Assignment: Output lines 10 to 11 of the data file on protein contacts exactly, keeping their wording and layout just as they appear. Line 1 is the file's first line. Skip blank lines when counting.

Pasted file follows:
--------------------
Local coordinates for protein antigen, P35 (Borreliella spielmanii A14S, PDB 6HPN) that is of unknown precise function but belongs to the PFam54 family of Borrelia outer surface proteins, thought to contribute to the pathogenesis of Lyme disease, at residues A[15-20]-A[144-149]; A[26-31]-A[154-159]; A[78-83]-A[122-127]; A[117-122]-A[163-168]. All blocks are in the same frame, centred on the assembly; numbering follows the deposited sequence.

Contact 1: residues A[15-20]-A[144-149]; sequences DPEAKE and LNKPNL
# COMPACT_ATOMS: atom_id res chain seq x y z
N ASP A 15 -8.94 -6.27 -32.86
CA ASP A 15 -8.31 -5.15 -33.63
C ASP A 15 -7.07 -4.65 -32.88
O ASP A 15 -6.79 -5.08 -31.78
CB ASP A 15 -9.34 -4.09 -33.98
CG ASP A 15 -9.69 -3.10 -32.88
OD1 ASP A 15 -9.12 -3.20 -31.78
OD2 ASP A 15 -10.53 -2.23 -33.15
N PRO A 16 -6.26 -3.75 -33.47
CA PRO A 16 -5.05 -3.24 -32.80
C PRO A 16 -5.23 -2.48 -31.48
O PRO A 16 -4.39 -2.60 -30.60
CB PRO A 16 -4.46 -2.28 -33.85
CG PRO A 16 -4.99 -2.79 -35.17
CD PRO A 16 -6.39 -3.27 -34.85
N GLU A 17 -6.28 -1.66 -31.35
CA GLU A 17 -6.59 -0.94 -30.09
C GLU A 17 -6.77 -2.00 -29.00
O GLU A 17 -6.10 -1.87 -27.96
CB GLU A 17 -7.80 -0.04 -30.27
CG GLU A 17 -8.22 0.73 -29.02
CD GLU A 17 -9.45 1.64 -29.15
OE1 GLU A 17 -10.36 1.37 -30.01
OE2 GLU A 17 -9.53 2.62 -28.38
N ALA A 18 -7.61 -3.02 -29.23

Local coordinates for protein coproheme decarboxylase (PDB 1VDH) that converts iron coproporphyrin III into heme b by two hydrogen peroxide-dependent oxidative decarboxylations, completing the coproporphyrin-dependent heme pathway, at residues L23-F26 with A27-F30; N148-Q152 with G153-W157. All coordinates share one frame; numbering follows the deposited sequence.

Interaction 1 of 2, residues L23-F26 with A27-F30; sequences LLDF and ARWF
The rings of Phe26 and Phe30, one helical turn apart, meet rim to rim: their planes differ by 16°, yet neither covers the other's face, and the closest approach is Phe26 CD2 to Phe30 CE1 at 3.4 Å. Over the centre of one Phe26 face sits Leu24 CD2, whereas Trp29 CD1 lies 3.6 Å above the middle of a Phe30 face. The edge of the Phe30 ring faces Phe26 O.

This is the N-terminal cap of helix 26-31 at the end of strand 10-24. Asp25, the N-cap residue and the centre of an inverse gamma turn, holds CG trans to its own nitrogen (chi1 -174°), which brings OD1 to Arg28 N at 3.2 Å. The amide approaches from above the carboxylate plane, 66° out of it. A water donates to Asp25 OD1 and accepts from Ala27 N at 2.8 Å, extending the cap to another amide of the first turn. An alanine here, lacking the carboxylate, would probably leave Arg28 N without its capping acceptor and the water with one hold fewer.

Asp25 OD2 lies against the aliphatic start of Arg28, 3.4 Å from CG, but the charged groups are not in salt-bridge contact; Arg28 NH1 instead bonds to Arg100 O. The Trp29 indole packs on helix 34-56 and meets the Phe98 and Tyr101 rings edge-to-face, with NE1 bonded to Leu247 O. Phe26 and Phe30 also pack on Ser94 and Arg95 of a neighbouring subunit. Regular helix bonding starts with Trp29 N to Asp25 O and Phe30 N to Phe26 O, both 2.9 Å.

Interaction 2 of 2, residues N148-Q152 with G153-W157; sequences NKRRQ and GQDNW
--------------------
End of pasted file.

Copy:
OD1 ASP A 15 -9.12 -3.20 -31.78
OD2 ASP A 15 -10.53 -2.23 -33.15